Are Books Dead?

Not literally dead. That would be some achievement seeing as the book was never living in the first place (unless you count that the paper the book was printed on was once a tree, a living tree, killed to make paper – then yeah, I guess that would count, but I digress…). I am talking about whether there is still place in today’s world for the common paper/hard back piece of literature or text. With the increase onslaught of e-books, e-reader, audiobooks and downloads – moving towards a new digital format does so at the expense of the book.

Audiobooks and downloads are a good way of listening to stories and books, one which I favour as it gives me more freedom to listen to a book and is much lighter and easier than carrying around a book or two with you, plus I like the way the story is being told to you, like bedtime stories ha. However, the reading of the book can sometimes hamper your enjoyment and imagination of the book. For example, a recent audiobook I was listening to saw the reader attempt to mimic an Irish man’s accent – this was embarrassing to say the least. It was a heavy Irish accent, too Irish to be Irish if that makes any sense, and another audiobook, the female reader’s male voice was her normal voice but whinier (I don’t know whether that is to suggest anything). Whilst if the story is good, one can usually work past this, but when you are given the text as it is, you are able to form your own impressions about the plot and its characters, and its voices.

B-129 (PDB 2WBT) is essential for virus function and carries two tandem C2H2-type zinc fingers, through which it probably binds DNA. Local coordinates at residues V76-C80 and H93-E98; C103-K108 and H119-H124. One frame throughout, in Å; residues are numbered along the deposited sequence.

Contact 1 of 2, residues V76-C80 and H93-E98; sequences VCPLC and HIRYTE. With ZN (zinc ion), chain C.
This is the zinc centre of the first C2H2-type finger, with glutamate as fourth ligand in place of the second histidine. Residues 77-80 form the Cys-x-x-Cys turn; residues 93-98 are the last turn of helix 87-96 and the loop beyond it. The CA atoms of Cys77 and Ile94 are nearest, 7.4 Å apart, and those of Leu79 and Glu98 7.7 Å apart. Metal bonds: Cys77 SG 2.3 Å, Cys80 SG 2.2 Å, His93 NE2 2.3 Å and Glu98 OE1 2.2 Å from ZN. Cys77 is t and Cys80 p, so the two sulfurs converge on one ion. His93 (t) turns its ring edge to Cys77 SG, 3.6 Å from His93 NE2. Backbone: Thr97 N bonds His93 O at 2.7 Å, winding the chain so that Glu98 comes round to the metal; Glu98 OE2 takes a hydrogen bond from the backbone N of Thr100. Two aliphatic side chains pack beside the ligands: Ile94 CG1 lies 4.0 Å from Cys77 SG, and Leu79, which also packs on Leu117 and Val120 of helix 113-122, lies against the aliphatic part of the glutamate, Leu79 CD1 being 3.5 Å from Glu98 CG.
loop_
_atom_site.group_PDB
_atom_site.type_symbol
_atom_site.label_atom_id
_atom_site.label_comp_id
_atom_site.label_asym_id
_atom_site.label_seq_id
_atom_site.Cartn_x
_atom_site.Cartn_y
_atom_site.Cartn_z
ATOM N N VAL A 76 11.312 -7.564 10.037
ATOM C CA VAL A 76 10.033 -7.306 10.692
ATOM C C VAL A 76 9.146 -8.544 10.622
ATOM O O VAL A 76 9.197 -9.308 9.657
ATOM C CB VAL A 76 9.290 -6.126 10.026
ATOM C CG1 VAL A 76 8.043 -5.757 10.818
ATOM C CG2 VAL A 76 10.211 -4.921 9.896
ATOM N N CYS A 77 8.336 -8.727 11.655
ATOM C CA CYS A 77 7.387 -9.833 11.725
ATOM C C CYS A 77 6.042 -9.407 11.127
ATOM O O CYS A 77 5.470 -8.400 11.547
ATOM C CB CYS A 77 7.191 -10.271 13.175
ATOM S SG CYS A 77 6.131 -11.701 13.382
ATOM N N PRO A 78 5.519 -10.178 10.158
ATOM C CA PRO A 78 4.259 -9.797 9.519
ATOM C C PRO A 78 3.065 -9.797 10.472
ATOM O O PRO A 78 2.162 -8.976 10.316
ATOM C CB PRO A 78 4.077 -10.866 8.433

E-books and e-readers are becoming more and more popular in this day and age. E-books can be easily downloaded onto your computer for free or for a cheap price and then transported to your E-reader, the Kindle being one of the more popular ones. This format has many advantages – easy to transport rather than carrying many books around with you, easy, and it suits the technological age that we live in. However, I still think that it is an over-reliance on technology – there is something soulless about reading a book of a slab, rather than seeing the book in its full glory. And the fact that the E-readers run on rechargeable batteries suggests that you can’t read as much as you like. Say you were on holiday with your e-reader, which ran out of power and you had no recharger cable – then you couldn’t read any more books. The book as it is stands for a popular object that can be used for entertainment at all times.

The digital format is still not without its advantages, don’t get me wrong, but I think it is wrong to stifle the book as it is. People still love a good old book, and I’m talking about a real book, not an e-book.


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